Creative Commons License

Creative Commons Attribution 4.0 License
This work is licensed under a Creative Commons Attribution 4.0 License.

Share

COinS
 
Apr 5th, 8:00 AM Apr 5th, 12:00 PM

INHIBITION OF TNF-ALPHA DECREASES MICROGLIA ACTIVATION IN RATS NEONATALLY TREATED WITH POLY I:C

Ballroom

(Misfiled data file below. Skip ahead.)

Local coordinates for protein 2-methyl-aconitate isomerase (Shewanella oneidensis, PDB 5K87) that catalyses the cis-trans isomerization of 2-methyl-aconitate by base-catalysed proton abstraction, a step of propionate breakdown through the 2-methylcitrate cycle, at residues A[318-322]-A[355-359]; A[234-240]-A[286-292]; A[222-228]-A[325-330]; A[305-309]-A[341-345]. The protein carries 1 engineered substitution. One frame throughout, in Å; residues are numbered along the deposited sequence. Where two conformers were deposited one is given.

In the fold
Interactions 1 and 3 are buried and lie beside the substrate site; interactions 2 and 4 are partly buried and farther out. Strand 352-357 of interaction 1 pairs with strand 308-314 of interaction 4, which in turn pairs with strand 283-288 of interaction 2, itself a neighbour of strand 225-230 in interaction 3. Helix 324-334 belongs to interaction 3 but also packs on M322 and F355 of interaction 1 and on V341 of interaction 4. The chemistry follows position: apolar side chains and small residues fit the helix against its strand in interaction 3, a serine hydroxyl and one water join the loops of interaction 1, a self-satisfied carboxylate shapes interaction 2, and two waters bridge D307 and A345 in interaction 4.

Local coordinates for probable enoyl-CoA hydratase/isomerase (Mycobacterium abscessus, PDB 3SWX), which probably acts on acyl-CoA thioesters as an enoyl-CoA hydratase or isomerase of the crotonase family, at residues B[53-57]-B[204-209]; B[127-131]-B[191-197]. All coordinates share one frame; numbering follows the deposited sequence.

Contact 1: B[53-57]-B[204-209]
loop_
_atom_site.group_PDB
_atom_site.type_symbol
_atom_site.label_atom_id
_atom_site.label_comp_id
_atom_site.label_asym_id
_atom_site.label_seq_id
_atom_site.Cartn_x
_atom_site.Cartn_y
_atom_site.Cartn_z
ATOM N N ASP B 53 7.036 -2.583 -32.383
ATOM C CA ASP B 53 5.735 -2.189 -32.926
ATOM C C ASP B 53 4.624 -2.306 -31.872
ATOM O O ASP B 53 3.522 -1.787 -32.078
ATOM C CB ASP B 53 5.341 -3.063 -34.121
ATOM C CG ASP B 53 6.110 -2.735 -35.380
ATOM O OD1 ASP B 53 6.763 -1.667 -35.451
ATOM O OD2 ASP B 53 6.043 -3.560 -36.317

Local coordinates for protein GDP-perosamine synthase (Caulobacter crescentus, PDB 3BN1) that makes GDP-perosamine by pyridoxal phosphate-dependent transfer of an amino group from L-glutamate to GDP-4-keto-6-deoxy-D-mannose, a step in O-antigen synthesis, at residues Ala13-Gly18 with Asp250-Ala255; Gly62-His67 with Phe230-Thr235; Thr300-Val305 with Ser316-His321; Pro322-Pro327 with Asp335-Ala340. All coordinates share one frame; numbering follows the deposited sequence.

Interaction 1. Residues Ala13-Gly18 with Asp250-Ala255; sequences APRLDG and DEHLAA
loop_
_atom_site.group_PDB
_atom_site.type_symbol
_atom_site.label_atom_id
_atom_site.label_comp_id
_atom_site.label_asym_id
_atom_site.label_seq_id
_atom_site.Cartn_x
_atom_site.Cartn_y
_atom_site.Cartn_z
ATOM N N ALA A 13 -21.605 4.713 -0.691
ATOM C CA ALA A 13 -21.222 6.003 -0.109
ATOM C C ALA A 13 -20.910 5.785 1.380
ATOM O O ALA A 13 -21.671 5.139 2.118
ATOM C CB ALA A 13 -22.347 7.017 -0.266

Introduction: Current medical treatment for individuals diagnosed with schizophrenia (SCHZ) primarily relies on the inhibition of the dopamine D2 receptor that has been shown to be supersensitive in these patients. Treatment occurs through the use of antipsychotic medication which leads to a number of debilitating dose-dependent side effects, such as weight gain, agranulocytosis, and seizures. Patients diagnosed with SCHZ have also been shown to have increased inflammation in their central nervous system (CNS), particularly within specific brain regions such as the prefrontal cortex and hippocampus. This is in large part due to the interaction between a pro-inflammatory cytokine called tumor necrosis factor-alpha (TNFa) and microglia, which are resident CNS defense cells. TNFa is a cell-signaling protein, regulates a variety of immune cells, and is involved in the acute phase reaction of inflammation. Upon activation by TNFa secretion, microglial cells switch from being anti-inflammatory (M2) to pro-inflammatory (M1), thereby resulting in neuroinflammation as well as synaptic loss and neuronal death. In this project, we hypothesized oral administration through the diet of a novel TNFa modulator (PD2024) developed by P2D Biosciences, Inc. (Cincinnati, OH) would significantly reduce microglia activation in rats neonatally treated with Polyinosinic:polycytidylic acid (poly I:C). Methods and Results: To test our hypothesis, four groups (Neonatal Poly I:C/TNFa, Neonatal Poly I:C/Control, Neonatal Saline/TNFa, and Neonatal Saline/Control) were intraperitoneally injected with either poly I:C or saline during postnatal days (P)5-7. Poly I:C is an immunostimulant that mimics neonatal infection in humans, which also has been found to be a factor for the development of SCHZ later in life. Between days (P)30-(P)60, the Neonatal Poly I:C/TNFa and Neonatal Saline/TNFa groups were orally administered PD2024 through the diet. After (P)60, brain tissue was evaluated by immunohistochemistry (IHC) and confocal microscopy. Immunohistochemistry was used to label microglial cells in the prefrontal cortex and hippocampus with a green fluorescent dye attached to Iba1, a protein that specifically binds to these cells. Upon completion of IHC, tissue was evaluated using a confocal microscope and then analyzed with NIH ImageJ software. Analysis parameters included cell count, sampled cell body fluorescence, and overall image fluorescence. The results obtained showed a significant decrease in microglia activation for the Poly I:C/TNFa group when compared to the Poly I:C/Control group, as well as similarities in activation levels with the Saline/Control group. These results were demonstrated in both sampled cell body fluorescence and overall image fluorescence measurements. Conclusion: This data supports the hypothesis that PD2024 is successful in reducing microglia activation through the modulation of TNFa. Therefore, treatment with a TNFa modulator such as PD2024 alongside of current antipsychotic medication could mediate neuroinflammation and reduce the dose-dependent side effects. This approach could be a promising therapeutic treatment option for those diagnosed with schizophrenia, as well as potentially for other neurocognitive and behavioral disorders.